A lesson in looking on the bright side. I rather thought I might give the latest Chills record, Scatterbrain, a miss this time. I've been rather underwhelmed by their recent offerings and it seems rather late in the day for a late career masterpiece.But Scatterbrain was released on a quiet morning for notable new releases, so I gave it a listen. Then I played it gain, Then again. They're in fine fettle.
On first play I was underwhelmed. Second play and my interest was pricked. Third play I was chastising myself for my lack of faith in them. The Chills are rarely any less than likeable. Here they're truly lovable. In many ways this initially sounds a bit like a Martin Phillips solo album, as he's foregrounded a lot more in the mix, certainly much more so than on their best known Eighties records when it was always clearly a team effort. The band are there for sure here, but more content this time to play supporting roles.
But give them time. This lot know just what they are doing just like Teenage Fanclub and Dinosaur. Jr have proved they do in recent weeks and the record unwraps on each play revealing further gifts with modest but assured grace. The Chills have stood the course of time. More so even than either TF or D.Jr., they were always something of a paradox. Upbeat tunes, downcast, troubled interiors. More than immediately meet the eye. No change here.
This is very much a rumination on mortality, perhaps something you'd expect, given the band and particularly Phillips' advancing years and also their track record preoccupations. He was always a somewhat contrary, fatalistic type. Song titles like Hourglass and You're Immortal and lyrics almost everywhere else, underline this without the greatest subtlety. It's late in the day. Time to consider all of our final journeys. Our final curtains. For Phillips and Co. but also for the rest of the planet.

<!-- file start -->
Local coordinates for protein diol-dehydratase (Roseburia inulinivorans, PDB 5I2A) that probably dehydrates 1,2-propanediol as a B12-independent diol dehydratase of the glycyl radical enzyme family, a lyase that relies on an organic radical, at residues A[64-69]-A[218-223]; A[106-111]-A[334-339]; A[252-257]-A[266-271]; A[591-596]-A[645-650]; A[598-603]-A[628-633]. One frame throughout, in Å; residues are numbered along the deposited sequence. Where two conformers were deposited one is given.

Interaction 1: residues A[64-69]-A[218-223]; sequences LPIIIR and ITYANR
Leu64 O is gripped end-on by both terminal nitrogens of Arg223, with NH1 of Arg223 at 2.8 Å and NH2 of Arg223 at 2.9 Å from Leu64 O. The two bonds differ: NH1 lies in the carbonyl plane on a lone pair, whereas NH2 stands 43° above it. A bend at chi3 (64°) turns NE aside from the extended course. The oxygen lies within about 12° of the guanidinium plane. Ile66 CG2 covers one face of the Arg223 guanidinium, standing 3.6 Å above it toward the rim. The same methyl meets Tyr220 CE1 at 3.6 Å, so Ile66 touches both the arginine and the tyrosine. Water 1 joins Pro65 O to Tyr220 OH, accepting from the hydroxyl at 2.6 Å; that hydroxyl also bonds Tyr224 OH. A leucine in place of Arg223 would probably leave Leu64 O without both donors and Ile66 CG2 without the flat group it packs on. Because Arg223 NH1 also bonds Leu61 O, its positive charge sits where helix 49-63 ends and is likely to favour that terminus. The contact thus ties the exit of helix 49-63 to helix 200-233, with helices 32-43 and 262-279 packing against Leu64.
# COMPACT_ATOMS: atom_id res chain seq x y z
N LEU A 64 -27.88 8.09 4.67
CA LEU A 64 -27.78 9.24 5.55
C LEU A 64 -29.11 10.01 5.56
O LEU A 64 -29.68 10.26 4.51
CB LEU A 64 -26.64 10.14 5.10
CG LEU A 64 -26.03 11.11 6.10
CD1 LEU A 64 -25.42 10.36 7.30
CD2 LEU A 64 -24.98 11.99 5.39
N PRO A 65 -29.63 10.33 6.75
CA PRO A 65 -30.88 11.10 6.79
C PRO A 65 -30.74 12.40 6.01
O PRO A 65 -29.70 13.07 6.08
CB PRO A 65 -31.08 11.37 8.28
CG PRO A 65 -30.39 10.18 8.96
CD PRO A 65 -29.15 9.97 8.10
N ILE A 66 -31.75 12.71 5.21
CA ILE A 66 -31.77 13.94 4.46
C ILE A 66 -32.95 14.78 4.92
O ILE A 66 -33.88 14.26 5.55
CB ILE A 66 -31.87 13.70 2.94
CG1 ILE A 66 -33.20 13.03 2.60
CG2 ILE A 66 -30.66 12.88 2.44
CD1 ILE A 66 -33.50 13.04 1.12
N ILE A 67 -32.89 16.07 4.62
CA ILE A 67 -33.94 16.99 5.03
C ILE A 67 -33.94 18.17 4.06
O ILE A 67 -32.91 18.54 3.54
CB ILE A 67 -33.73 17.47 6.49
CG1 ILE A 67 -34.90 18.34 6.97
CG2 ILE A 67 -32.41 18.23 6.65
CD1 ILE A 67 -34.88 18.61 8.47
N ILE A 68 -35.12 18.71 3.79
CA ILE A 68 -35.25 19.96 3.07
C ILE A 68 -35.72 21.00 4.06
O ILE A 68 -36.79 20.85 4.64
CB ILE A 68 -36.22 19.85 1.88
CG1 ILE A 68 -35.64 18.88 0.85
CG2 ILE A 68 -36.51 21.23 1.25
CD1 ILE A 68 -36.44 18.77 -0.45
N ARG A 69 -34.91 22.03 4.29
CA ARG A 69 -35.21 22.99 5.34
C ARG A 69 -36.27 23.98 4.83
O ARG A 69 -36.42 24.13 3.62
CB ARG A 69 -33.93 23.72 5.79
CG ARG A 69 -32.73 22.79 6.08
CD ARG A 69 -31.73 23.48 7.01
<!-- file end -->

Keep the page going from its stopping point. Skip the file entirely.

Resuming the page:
The Chills are the most pastoral of Pop groups, more almost than any band I can think of.. They always had an innate feeling for the undergrowth, the ocean bed, the verdant and nocturnal, and how entwined they are with the human condition. I'm pleased to report that these instincts are present, correct amd fully functioning here too. Scatterbrain scatters hints and clues for the listener on first play like adults planting clues for a birthday party scavenger hunt. You'll have to come back if you wish to discover how it all fits together.
These are bleak times in many ways. But this is far from a bleak record. The settings are arcadian and verdant, the band determined and more than able to make the most of the hand that life has dealt them. Scatterbrain is a record that takes a while to unfurl its charms but they're worth the investment of time. It's another fine product to add to the band's rich legacy. That's something I'm more than happy to endorse. Cheer up Martin, it might never happen.